atw 2018-09v3


atw Vol. 63 (2018) | Issue 8/9 ı August/September



corium resulting in a porous rubble

structure that mainly consists of fuel

and control rods. If this porous structure

enters in contact with the right

amount of water acting as moderator,

there is a potential for recriticality.

In order to avoid recriticality and its

adverse consequences, a criticality

evaluation of the debris bed needs to

be carried out.

The conditions of the debris bed

can be very diverse and strongly

depend on the accident scenario. The

criticality safety control of the fuel

debris is a challenge principally due to

the large uncertainty of the fuel debris

conditions (location, geometry, composition,

temperature, etc.). Severe

accident codes are able to simulate the

accident progression and can be used

to estimate the debris bed conditions,

however, an adequate observation,

sample taking and analysis of the real

fuel debris are crucial to perform an

accurate criticality evaluation.

Due to the high uncertainty of fuel

debris properties, it is necessary to

prepare a comprehensive and extensive

database, which embraces criticality

data of any possible debris bed.

The main factors on the criticality

evaluation of the fuel debris after a SA

are listed below:

• Total amount of corium

• Composition of corium

• Fuel debris geometry

• Coolant conditions

3 Calculation model

3.1 Geometrical model

of the debris bed

Figure 1 shows the conceptual

geometric model of the debris bed

for the Monte Carlo criticality calculations.

The innermost region of the

model represents the debris itself, as a

porous structure consisting of fuel

| | Fig. 1.

Geometric model of debris bed.

Parameter Range Boundary value

Particle size 1 to 14 mm 10.7 mm

Porosity 0.32 to 0.8 Optimum Porosity

Water void fraction 0 to 90 % 0

Fuel burnup 0 to 60 GWd/t HM

25.8 GWd/t HM

(accident conditions)

Debris bed size 10 to 200 cm 200 cm

Water boration 0 to 2,000 ppm B 0

| | Tab. 1.

Criticality parameters and ranges.

particles and water. For conservative

results, the shape of the debris was

spherically arranged minimizing the

neutron leakage and the critical mass.

Surrounding the fuel debris there is a

water reflector of effectively infinite

thickness (approx. 30 cm). Such configuration

was already used for a

criticality safety evaluation for the

TMI-2 safe fuel mass limit [5].

Debris beds comprise particles of

different shapes and sizes, which are

chaotically arranged in the space. In

order to reduce the computational

effort for the criticality calculations,

some simplifications have been

applied to model the porous structure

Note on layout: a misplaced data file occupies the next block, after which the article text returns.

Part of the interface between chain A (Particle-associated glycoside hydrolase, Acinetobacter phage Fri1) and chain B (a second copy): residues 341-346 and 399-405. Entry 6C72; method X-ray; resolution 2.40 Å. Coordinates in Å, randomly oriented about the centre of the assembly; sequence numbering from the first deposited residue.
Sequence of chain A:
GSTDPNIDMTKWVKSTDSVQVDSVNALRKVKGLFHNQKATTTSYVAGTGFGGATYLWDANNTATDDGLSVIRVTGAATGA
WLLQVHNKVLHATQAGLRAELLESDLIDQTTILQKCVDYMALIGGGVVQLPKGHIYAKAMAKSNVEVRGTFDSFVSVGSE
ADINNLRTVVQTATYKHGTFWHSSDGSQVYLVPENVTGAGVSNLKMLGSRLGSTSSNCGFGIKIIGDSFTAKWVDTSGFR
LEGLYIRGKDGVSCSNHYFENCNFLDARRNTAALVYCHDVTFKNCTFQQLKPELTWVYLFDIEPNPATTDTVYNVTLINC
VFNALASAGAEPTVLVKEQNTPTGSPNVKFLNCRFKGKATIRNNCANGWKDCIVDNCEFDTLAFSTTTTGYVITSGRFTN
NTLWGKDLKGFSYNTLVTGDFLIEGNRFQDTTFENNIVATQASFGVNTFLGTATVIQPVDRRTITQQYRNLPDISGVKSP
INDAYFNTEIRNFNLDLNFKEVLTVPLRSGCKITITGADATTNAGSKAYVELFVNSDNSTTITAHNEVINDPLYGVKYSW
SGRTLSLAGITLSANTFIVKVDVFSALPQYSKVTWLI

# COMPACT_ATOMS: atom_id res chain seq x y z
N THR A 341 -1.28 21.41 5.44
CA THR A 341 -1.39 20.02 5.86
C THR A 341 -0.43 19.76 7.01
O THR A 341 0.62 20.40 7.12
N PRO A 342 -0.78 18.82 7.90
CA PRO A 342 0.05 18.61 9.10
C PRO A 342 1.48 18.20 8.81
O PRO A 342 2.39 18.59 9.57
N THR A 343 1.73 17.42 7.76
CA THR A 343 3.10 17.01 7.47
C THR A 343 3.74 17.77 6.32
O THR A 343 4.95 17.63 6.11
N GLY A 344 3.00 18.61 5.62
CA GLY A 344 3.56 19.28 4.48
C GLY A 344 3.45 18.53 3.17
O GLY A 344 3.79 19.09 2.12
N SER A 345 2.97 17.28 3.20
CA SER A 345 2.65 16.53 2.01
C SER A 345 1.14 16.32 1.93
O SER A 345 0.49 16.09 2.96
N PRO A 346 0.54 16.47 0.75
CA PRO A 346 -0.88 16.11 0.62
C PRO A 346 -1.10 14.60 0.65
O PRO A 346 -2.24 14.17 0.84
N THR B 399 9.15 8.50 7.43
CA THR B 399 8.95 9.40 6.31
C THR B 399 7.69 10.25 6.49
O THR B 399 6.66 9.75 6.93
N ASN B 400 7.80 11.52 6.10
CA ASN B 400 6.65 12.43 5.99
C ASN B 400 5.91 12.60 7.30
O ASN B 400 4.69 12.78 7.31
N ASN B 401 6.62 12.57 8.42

of the debris: the particles were

assumed to be spherical, all the particles

were assumed to have the same

size and the particles were assumed to

be regularly distributed in the space

following a Body Centered Cubic

(BCC) lattice [6].

3.2 Corium composition

In this study, the Unit 1 of Fukushima

Daiichi NPP was used as reference

[7, 8].

Conservatively, it was assumed

that there was nothing present in the

fuel debris but fuel pellets and water.

Thus, the negative reactivity effects

due to the possible presence of cladding,

fixed absorbers and structural

materials are ignored. As boundary

conditions, room temperature and a

fuel density of 10.4 g/cm 3 are considered.

ORIGEN 2.1 [9] was used to calculate

the radionuclide inventory for

different average burnups, from fresh

fuel up to a burnup of 60 GWd/t HM .

The average burnup in the reactor of

Unit 1 at the moment of the accident

was calculated to be 25.8 GWd/t HM

[8] and was used as reference model.

To perform the burnup calculations,

fresh fuel UO 2 with an initial enrichment

of 3.7 % wt 235 U was irradiated

considering a specific power of

20 MW/t HM in the reactor.

3.3 Coolant composition

Light water is used as moderator. The

density of the water (or void fraction)

was varied to analyse the influence on

the neutron multiplication factor.

Additionally, boron was added in

every scenario in order to know the

required concentration that guarantee

a subcritical condition of the

debris. Room temperature was considered

for all the calculations.

4 Criticality calculations

Criticality calculations have been

performed for multiple scenarios

using the calculation model described

before. Six parameters have been considered

for these calculations: particle

size, porosity, water void fraction, fuel

burnup, debris size and water boration.

The parameters and ranges of

variation are resumed in Table 1.

In order to analyse all the possible

dependencies between these parameters,

they all have been combined by

pairs, resulting in 15 possible combinations

or calculations sets. In each

calculation set, the paired parameters

have been varied over their whole

ranges, giving to the rest of parameters

a boundary value. The neutron multiplication

factor k eff was then calculated

for all the possible combinations. All

the boundary values have been chosen

to be conservative, except the burnup,

where the value at the moment of

AMNT 2018 | Young Scientists' Workshop

A Preliminary Conservative Criticality Assessment of Fukushima Unit 1 Debris Bed ı María Freiría López, Michael Buck and Jörg Starflinger

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